And the jurisdiction that can jointly prosecute America and Israel, your identified protagonists, is what, exactly? RMS pretty much thinks the BSD license is a crime. Humanity has been trying to cram morality into an undersized tuxedo since the invention of stone tablets. (They all suspected the chisel later recovered from the top of the mountain belonged to Moses, but he didn't fit the glove—phlogiston hadn't even been invented yet, so it's no wonder they didn't fully grasp accelerated desiccation above the timber line.) "Crime" is one of the most metaphorical words in all of human language, which you've artfully embedded in predicate logic Speedo trunks: "was a".

Our parse now looks like this:

[talk radio distancing-language tease]
[offhand perpetrator lasso]
[predicate-logic Speedo trunks]
[Howl's Moving Castle morality metaphor]

You've really packed a lot in there. Kudos.

and the targeted company

The strategic target wasn't a company, it was an operation. The micro-target wasn't a company, either. It was certain pieces of industrial control machinery. Moreover, the "company" wasn't feeling the pain of this, unless they indemnified their customer against retaliatory actions of nation states (seems unlikely, based on contracts I've read).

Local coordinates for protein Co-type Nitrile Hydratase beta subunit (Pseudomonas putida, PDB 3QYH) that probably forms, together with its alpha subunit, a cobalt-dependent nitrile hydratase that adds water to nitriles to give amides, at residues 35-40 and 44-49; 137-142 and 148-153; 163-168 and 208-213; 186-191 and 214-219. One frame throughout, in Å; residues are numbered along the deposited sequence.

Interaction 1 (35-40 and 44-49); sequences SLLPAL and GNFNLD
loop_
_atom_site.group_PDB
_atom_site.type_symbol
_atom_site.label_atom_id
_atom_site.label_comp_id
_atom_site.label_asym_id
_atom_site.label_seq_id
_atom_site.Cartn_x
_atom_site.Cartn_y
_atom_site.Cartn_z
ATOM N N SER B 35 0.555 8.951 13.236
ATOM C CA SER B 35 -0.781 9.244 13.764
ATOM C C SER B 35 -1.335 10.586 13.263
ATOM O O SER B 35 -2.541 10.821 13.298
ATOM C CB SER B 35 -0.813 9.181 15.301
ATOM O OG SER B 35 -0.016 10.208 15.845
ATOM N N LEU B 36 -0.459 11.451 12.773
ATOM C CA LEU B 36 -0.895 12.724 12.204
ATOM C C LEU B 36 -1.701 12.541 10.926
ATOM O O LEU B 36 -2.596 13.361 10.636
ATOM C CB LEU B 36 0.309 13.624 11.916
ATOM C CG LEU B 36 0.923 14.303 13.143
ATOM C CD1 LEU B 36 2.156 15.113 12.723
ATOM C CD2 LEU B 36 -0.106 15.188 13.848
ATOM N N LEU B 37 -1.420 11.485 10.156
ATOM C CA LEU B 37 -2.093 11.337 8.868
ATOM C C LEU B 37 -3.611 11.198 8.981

was a German company

And that makes this different, how exactly?

They infected German process-control equipment

Echo, echo, echo.

They who? Veiled agents of Zion? Cybersecurity Seal Team Six operating under full democratic oversight? Cybersecurity ST6 operating in thrall to veiled agents of Zion?

which could have

Charles Atlas only had to shoulder the world. "Heh," says Charles. "What?" you say. "You should have seen the other guy," says Charles, at great expense of breath he can hardly afford.

I suspect he means the poor tortoise shouldering the entire meta-physical universe of all possible counterfactual outcomes, but I'm too polite to ask.

led to a nuclear leak

Anyone else in the news using the word "leak" lately? I haven't read the uranium hexafluoride SDS (formerly MSDS). Have you?

Here's how America stores this dangerous chemical: What does a depleted uranium hexafluoride cylinder look like?

This is not even inside a secure facility designed with accident mitigation in mind.

if their code was not perfect

A high bar indeed, that applies to all high-risk endeavours. Not that the ST6 minions of Zion would have assigned above-average talent (and budget) to a project such as this one. Just getting that software installed on those machines in a covert way cleared a bar 99% higher than 99% of all software even attempts to clear. And, I suspect, the ST6 MoZ probably had a few test units in house (the American government not in any way being a major consumer of this kind of equipment in the first place).

What the Russians have done is hack and release emails.